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Author Topic: Getting rid of the mucky dark blue  (Read 3161 times)
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anditsinthefish
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« on: September 16, 2014, 02:36:27 PM »

I'm not sure if anyone has seen this or its been posted before. I had pretty much given up on most of my opaque blues because they always end up all scummy and dark, but I was on pintrest and found this!


https://www.youtube.com/watch?v=36hvozXzeTM&feature=share

I have yet to give it a go but it defiantly seems worth a try Smiley
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Sarah xx
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lampworklover
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« Reply #1 on: September 16, 2014, 03:32:37 PM »

It works on turquoise, and also those opaque purples that get silvery grot too! If you haven't got cola, Cillit bang / Tesco bathroom cleaner works too; I tried that last week and it worked well, just make sure it's a limescale removal type thing.
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cbeadies
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Glass Rainbow Lampwork


« Reply #2 on: September 16, 2014, 03:54:36 PM »

I had pretty much given up on most of my opaque blues because they always end up all scummy and dark


I've been reluctantly avoiding the turquiose blues too, although I do love the colour.

 What puzzles me is that some people seem to make gorgeous turquoise beads and use this colour very effectively...is there some trick like altering the flame to prevent the grey effect?  Or is everyone using the cola / loo cleaner ??  Huh

 Smiley
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fionaess
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« Reply #3 on: September 16, 2014, 04:33:04 PM »

If your turquoise is going grey then your torch is too reducing.  Try turning down the propane and working further back in the flame.  If your trans blues are murky it sounds though you are working them too hot and burning them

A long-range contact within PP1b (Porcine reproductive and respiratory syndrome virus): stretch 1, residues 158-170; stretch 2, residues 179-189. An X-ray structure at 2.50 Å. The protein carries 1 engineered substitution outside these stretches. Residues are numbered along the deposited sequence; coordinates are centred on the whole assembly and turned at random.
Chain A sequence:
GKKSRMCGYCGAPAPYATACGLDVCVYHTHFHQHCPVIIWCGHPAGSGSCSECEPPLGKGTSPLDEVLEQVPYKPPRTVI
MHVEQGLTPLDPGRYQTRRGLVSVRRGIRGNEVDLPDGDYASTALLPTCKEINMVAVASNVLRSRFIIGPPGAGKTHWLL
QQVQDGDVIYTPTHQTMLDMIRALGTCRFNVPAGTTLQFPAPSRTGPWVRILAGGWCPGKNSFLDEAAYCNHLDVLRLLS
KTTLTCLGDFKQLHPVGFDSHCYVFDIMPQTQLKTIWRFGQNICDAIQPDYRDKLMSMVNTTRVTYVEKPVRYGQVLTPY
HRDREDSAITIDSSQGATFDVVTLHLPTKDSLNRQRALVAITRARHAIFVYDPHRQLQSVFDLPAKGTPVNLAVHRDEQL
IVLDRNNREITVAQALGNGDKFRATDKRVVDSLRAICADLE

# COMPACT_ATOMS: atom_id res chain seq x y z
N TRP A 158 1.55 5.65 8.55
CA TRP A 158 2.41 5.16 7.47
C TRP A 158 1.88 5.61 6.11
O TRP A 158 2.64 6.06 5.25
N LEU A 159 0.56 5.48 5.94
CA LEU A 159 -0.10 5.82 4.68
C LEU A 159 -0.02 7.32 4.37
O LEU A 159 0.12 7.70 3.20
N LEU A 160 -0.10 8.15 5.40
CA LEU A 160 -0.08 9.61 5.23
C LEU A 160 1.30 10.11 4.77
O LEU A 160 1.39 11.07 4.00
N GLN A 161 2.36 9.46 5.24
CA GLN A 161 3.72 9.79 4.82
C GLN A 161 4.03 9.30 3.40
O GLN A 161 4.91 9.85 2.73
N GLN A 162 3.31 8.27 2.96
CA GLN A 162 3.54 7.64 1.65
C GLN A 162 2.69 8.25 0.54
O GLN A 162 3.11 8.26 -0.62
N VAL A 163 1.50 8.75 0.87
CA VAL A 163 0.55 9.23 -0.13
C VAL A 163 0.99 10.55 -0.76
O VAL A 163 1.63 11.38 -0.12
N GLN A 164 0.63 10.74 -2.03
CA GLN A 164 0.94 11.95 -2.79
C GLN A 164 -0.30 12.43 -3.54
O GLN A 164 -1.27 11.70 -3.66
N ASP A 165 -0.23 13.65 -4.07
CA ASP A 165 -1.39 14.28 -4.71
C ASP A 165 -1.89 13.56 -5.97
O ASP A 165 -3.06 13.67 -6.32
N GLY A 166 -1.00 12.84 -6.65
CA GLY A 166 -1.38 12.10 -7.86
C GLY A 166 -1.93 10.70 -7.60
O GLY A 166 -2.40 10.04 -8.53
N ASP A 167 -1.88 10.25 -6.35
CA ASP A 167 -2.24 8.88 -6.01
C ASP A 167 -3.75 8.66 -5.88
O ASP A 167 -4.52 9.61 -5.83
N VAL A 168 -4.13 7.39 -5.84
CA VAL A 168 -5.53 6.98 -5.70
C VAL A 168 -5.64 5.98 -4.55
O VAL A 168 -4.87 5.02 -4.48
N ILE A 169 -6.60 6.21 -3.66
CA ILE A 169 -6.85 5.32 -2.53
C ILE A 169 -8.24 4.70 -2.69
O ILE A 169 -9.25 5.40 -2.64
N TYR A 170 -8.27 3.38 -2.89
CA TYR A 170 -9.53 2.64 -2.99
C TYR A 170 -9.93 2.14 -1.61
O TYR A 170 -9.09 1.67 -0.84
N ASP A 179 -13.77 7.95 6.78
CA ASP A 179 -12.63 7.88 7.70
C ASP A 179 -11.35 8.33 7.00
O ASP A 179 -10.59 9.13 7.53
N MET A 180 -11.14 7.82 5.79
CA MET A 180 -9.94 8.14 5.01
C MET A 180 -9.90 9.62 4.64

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If it's got a hole, it's a bead !
DementedMagpie
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« Reply #4 on: September 16, 2014, 06:15:34 PM »

So is the principle basically "soak it in acid"? Because I seem to recall limescale remover doing the trick, too.
(And remember to check that none of the beads you're doing that too have shiny surface reduction effects which you want to be there).
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Shirley
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« Reply #5 on: September 17, 2014, 03:01:34 AM »

It isn't necessarily the torch. My kiln seems to have a reducing atmosphere.
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Val Cox Frit - Thai and Bali Silver 
Blue Box Studio
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Just give me the coffee and no one gets hurt!


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« Reply #6 on: September 17, 2014, 06:34:08 AM »

Makes you wonder what's in cola! I don't drink it because I don't like the feeling it leaves on my teeth.   I use Cillit Bang Grime & Lime on the rare occasions I use turquoise and this happens.
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JanieD
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« Reply #7 on: September 17, 2014, 06:46:36 AM »

Makes you wonder what's in cola! I don't drink it because I don't like the feeling it leaves on my teeth.   I use Cillit Bang Grime & Lime on the rare occasions I use turquoise and this happens.

Cola contains phosphoric acid. Good for cleaning metal!


Jane
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anditsinthefish
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« Reply #8 on: September 18, 2014, 11:24:34 AM »

If your turquoise is going grey then your torch is too reducing.  Try turning down the propane and working further back in the flame.  If your trans blues are murky it sounds though you are working them too hot and burning them

I've tried everything and they still turn out yucky! Good to know, maybe my heat skills aren't that good!!
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Sarah xx
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helbels
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« Reply #9 on: September 18, 2014, 11:27:21 AM »

If you very quickly dunk in Dip N Etch (literally in and straight out!) then rinse, that works too x

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Blue Box Studio
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« Reply #10 on: September 18, 2014, 07:26:09 PM »

Makes you wonder what's in cola! I don't drink it because I don't like the feeling it leaves on my teeth.   I use Cillit Bang Grime & Lime on the rare occasions I use turquoise and this happens.

Cola contains phosphoric acid. Good for cleaning metal!


Jane

Well, at least my fillings will be shiny then?!
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